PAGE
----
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Soonchunhyang Med Sci > Volume 24(1); 2018 > Article
Park, Kwon, Lee, Kim, Hyon, and Bang: Multiple Markers of Contrast Induced Nephropathy after the Percutaneous Coronary Intervention

ABSTRACT

Objective

Contrast-induced nephropathy (CIN) frequently occurs after percutaneous intervention. Objective of this study was to investigate the usefulness of serum cystatin C, neutrophil gelatinase-associated lipocalcin (NGAL), urinary kidney injury molecule-1 (KIM-1), and interleukin-18 (IL-18) as early predictors for CIN after percutaneous coronary intervention (PCI).

Methods

In 53 patients who underwent PCI were enrolled. Serum creatinine and cystatin C level were measured immediately before, and 24 hours and 48 hours after catheterization. Serum NGAL, urinary KIM-1, and IL-18 were measured immediately before, and 4 hours, 24 hours, and 48 hours after catheterization. CIN was defined as a rise in creatinine 0.5 mg/dL or 25% above baseline.

Results

CIN occurred in four patients (7.5%). Serum cystatin C levels were higher at 24 hours and 48 hours in CIN patients than in those without CIN (P<0.05). Serum NGAL levels were higher at 48 hours in CIN patients than in those without CIN. Urinary KIM-1 levels were higher at 48 hours in CIN patients than in those without CIN. There were no significant markers of CIN on multi-variate analysis.

Conclusion

In this study, the occurrence of CIN after PCI was 7.5%. Although there were some time-course changes in serum cystatin C and urinary KIM-1 after PCI, there was no significant predictor for CIN after PCI.

INTRODUCTION

Contrast-induced nephropathy (CIN) is responsible for more than 10% of acute renal failure developed in hospitalized patients after diagnostic tests using contrast media. The manifestation of CIN is directly increased as the number of diagnostic tests or procedures using contrast media rises [13].
CIN is one of the causes of prolonged hospitalization, increased morbidity, and worsening renal insufficiency leading to chronic renal failure which sometimes requires dialysis [4]. Although the incidence of CIN is less than 1% in normal population, it has been reported in 5.5% of patients who have preexisting renal insufficiency and it is increased up to 50% of patient if they have diabetes [1,2].
Several laboratory markers to predict CIN after coronary angiography have been reported. Cystatin C (CysC) [57], neutrophil gelatinase-associated lipocalcin (NGAL) [810], urinary kidney injury molecule-1 (KIM-1) [11,12], and interleukin-18 (IL-18) [1215] have been studied and have showed reliable results.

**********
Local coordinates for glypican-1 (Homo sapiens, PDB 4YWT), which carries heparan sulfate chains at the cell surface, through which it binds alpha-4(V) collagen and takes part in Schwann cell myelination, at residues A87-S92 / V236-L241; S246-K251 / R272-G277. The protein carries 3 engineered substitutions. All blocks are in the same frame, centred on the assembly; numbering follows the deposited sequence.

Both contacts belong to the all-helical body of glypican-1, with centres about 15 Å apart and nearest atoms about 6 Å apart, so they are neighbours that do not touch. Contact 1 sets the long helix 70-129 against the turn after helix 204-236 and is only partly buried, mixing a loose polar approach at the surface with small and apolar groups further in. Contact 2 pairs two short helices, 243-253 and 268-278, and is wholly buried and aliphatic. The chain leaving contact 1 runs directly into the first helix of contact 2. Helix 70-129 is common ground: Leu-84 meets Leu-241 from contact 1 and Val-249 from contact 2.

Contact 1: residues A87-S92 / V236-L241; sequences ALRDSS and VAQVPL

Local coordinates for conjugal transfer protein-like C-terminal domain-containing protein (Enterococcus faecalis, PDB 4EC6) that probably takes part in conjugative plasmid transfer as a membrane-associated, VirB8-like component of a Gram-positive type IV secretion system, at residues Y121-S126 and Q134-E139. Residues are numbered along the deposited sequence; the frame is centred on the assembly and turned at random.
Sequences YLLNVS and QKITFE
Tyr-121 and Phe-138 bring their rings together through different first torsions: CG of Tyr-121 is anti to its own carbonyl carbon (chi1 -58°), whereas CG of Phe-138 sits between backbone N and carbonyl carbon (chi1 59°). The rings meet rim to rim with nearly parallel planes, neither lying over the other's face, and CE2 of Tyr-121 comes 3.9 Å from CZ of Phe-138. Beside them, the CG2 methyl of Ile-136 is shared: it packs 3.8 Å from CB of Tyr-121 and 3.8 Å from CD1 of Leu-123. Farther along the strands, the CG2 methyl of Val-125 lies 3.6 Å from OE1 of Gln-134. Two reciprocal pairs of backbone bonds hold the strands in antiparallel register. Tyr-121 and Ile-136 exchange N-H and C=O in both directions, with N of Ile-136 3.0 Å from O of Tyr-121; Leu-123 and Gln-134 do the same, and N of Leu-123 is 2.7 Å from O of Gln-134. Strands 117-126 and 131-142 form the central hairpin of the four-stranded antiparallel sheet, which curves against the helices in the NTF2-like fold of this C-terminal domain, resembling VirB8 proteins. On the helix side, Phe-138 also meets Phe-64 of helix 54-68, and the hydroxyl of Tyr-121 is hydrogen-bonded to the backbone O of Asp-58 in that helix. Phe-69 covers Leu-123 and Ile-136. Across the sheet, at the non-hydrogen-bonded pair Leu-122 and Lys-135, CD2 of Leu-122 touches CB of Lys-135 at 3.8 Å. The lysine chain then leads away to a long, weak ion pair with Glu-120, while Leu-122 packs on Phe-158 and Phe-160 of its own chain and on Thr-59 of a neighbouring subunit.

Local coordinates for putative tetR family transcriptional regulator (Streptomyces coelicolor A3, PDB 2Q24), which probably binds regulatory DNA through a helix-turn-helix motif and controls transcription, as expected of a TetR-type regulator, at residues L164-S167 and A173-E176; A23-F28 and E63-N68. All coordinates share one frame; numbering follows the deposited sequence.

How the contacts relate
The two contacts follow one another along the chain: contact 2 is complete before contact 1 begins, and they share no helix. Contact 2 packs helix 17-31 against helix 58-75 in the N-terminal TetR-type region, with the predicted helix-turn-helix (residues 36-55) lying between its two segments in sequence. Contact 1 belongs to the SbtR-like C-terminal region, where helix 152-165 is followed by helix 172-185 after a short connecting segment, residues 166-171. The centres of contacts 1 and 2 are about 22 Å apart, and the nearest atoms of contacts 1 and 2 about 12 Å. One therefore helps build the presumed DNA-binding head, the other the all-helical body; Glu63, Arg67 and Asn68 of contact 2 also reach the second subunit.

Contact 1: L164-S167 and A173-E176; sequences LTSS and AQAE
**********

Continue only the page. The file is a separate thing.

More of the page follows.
Also, predictive risk factors for CIN have been well recognized. In a study reporting a risk score for prediction of CIN after percutaneous coronary intervention (PCI), several clinical factors such as hypotension, congestive heart failure, age, anemia, diabetes, amount of contrast media used, estimated glomerular filtration rate (GFR), and use of intra-aortic balloon pump have been reported [16].
The purpose of this study was to identify the prevalence and clinical features of CIN among patients underwent PCI and evaluate the usefulness of the serum CysC, serum NGAL, urinary KIM-1, and urinary IL-18 as the early predictors for CIN by measuring of each marker serially.

MATERIALS AND METHODS

A total of 53 patients who underwent PCI for stable angina at Soonchunhyang University Seoul Hospital were enrolled from May 2009 to November 2009. This study was approved by the Institutional Review Board of Soonchunhyang University Seoul Hospital (IRB approval no., 2009-042). Each participant provided written informed consent. Exclusion criteria were as follows: (1) serum creatinine level (Cr) more than 2.0 mg/dL; (2) GFR less than 30 mL/min/1.73 m2 at stable condition; (3) chronic renal failure patients who is on hemodialysis; (4) multiple myeloma; (5) pulmonary edema; (6) uncontrolled hypertension (systolic blood pressure [BP] more than 160 mm Hg or diastolic BP more than 100 mm Hg); (7) a history using contrast media within 2 days; (8) allergic reaction to contrast media; (9) pregnancy; and (10) patients who were taking theophylline, dopamine, mannitol, fenoldopam, and N-acetylcysteine.